It's the instantly recognisable line from Powell and Pressburger's superb film, A Matter of Life and Death. Conductor 71 (Marius Goring) arrives on Earth and watches with delight as the rose in his lapel turns from the grey tones of Heaven to a delicate, earthly pink.
And I knew exactly how he felt when, last Friday, I visited Ball Colegrave at the invitation of Plant Me Now. This is the season when their grounds (they're one of the largest developers and distributors of bedding plants and perennials) are saturated with colour. The air vibrates with it.
Ball Colegrave themselves only sell to commercial growers, and Plant Me Now source a number of their plants from them, joining the throng of growers at the annual trade days to decide which fuchsia, nemesia, polyanthus or petunia is most likely to appeal to their customers.
"We set ourselves apart from other 'plants through the post' companies," says Plant Me Now's Head of eCommerce, Tim Milward, "by offering 'ready to plant'." This means that what they sell is grown on by them to greater maturity, so that the customer doesn't have to spend time and find space to nurture tiny plug plants early in the season.
With around twenty years in horticulture (some spent as a consultant for Gardeners' World), Tim's gained a good idea of what new plants and products are likely to appeal.
Now, I might as well admit it - I haven't really bought bedding plants up to now. Nevertheless, I found myself swept up in his 'kid in a sweetie shop' enthusiasm for the vast array of colours and textures and, let's face it, there was lots to get excited about.
A Tour Around Ball Colegrave
The first view to hit you is the experimental area - rows and rows of pots. The waves of colour and texture are spell-binding, but they're not for now and I'll tell you a bit more about them in a future post.
Further on, you find displays of petunias, hanging baskets of tomatoes, benches of zonal geraniums, banks of osteospermum. And one of my favourites, nemesia.
And then you enter the greenhouses packed with the new varieties that will be available in 2015. Here's a brief flypast:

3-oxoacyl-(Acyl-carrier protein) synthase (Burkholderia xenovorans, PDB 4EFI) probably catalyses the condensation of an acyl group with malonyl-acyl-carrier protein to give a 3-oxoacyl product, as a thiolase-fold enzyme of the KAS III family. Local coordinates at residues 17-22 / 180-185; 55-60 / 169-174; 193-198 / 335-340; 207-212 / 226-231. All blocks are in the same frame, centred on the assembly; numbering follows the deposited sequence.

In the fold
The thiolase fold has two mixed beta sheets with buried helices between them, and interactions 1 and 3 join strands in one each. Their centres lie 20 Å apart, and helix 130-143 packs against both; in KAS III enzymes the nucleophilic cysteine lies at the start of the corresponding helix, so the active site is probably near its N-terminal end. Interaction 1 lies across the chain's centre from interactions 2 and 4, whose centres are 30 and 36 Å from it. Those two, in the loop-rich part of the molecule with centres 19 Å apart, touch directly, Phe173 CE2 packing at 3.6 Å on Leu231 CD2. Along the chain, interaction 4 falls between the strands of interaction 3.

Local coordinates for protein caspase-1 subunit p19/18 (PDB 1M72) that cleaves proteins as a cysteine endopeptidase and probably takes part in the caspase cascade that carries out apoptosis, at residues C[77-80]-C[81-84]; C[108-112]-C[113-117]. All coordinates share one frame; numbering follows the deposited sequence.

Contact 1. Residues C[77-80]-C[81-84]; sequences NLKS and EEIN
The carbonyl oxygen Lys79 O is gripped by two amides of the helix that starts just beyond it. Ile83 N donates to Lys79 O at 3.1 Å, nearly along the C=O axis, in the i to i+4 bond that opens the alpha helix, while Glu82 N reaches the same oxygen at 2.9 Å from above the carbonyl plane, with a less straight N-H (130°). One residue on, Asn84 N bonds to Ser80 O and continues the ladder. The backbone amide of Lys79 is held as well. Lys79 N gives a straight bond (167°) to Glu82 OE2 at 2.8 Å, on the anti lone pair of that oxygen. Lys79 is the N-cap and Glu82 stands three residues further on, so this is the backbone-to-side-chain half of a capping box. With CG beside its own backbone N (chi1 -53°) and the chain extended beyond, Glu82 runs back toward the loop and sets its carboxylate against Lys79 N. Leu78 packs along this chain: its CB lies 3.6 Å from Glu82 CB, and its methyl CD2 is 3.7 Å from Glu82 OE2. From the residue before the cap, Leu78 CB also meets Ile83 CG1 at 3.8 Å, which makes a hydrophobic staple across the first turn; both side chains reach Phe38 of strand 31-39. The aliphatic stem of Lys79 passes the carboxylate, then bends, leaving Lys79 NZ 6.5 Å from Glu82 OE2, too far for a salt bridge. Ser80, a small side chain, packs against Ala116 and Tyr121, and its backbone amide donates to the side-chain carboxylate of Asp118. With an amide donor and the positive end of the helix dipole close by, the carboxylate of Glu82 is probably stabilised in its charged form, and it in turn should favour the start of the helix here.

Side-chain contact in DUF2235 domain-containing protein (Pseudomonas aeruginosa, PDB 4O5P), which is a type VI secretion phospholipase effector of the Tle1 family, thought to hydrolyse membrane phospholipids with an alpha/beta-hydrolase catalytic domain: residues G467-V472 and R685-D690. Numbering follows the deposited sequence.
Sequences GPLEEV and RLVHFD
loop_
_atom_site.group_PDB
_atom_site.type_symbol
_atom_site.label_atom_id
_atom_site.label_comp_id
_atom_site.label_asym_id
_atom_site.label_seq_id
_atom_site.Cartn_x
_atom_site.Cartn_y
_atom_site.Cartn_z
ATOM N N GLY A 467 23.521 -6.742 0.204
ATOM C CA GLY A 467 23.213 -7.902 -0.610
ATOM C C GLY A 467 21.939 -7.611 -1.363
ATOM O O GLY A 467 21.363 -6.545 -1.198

Oenothera Gold Dream
One plant that is very much on the ascendancy is Calibrachoa, which first burst on to the market under the brand name, Million Bells. Rather fascinatingly described as "self-cleaning", it's a mini-petunia that doesn't need deadheading as it jettisons its spent blooms all by itself. The Cabaret series have improved colours, and signage explained that Rose and Pink have improved habits (one can only imagine what filthy little beasts they were before). I can't think that these could be any more floriferous:
Making a big splash, this next is one that Tim tipped as popular for next year:
No, probably not something you'll see in the designer gardens at Chelsea, but "The large, hedge marigolds are coming back. It'll be really popular in people's gardens," says Tim.
I'm increasingly attracted to big, blowsy flowers, but there was one that Tim and I didn't agree on. Still, he can't always get it right. Tim really likes the sturdy-looking Geranium Horizon.
The new salmon tint on this one certainly wasn't for me. "OK, I'm rubbish," he smiled.
One we most certainly did agree on is this stunning little star. Short, compact, free-flowering, for hot, dry conditions. I predict this might appear rather a lot next year.
Behind the Scenes at Plant Me Now
Plant Me Now was established ten years ago. The challenge was to accustom people to buying plants later in the season, to plant immediately, rather than buying tiny plugs early to grow them on. It's taken time but now the company grows a rather staggering hundred million plants a year.
Growing and shipping so many plants requires a great deal of thought and planning. Packaging, as you can imagine for an online company, is of primary importance. "We sent boxes out every day for a fortnight," says Tim, "when we were trialling packaging for hanging baskets." The recipient reported back and, eventually, they found one that didn't arrive upside-down with the soil spilling out. (For more on Plant Me Now's packaging, Helen Johnstone gives feedback at The Patient Gardener.)
Some perennials are sold as starter plants and sent out as 5cm plugs from March onwards. How do they make sure they'll flower in the first year? Overwinter them with an artificial dose of frost in the greenhouses.
And we can all imagine the problems of transporting free-draining potting compost. A handy glue plug binds the compost, protecting the roots and helping to retain moisture and make transportation much less messy.
It's this sort of detail that makes, for me, the work that goes on behind the scenes every bit as fascinating as the flowers they sell.
So, I have to admit that I've rather changed my mind on bedding plants. If you, like me, had a dark feeling that using them can't be counted as proper gardening, I'd say that what they do is allow you to play with texture, colour and plant combinations in a way that's normally only possible if you have loads of space
to sow and grow things on. Looking round Ball Colegrave was like being shown a great big paintbox, and Plant Me Now offers the chance to splash the colours on your canvas.
Finally, what's a view of up-and-coming flowers without a few predictions? Here are the trends that Tim has spotted from his contact with Plant Me Now customers:
- Dahlias are going to be really big over the next few years.
- Hedge marigolds (see above).
- Calibrachea - so easy that there'll be plenty more of it.
- Coleus are coming back in.
- Majestic Begonias (which were awarded Best Annual at the Horticultural Trades Association 2014 National Plant Show) will be very popular.
Just remember, you heard it here first!
For another take on the day, keep an eye on Catherine Howard.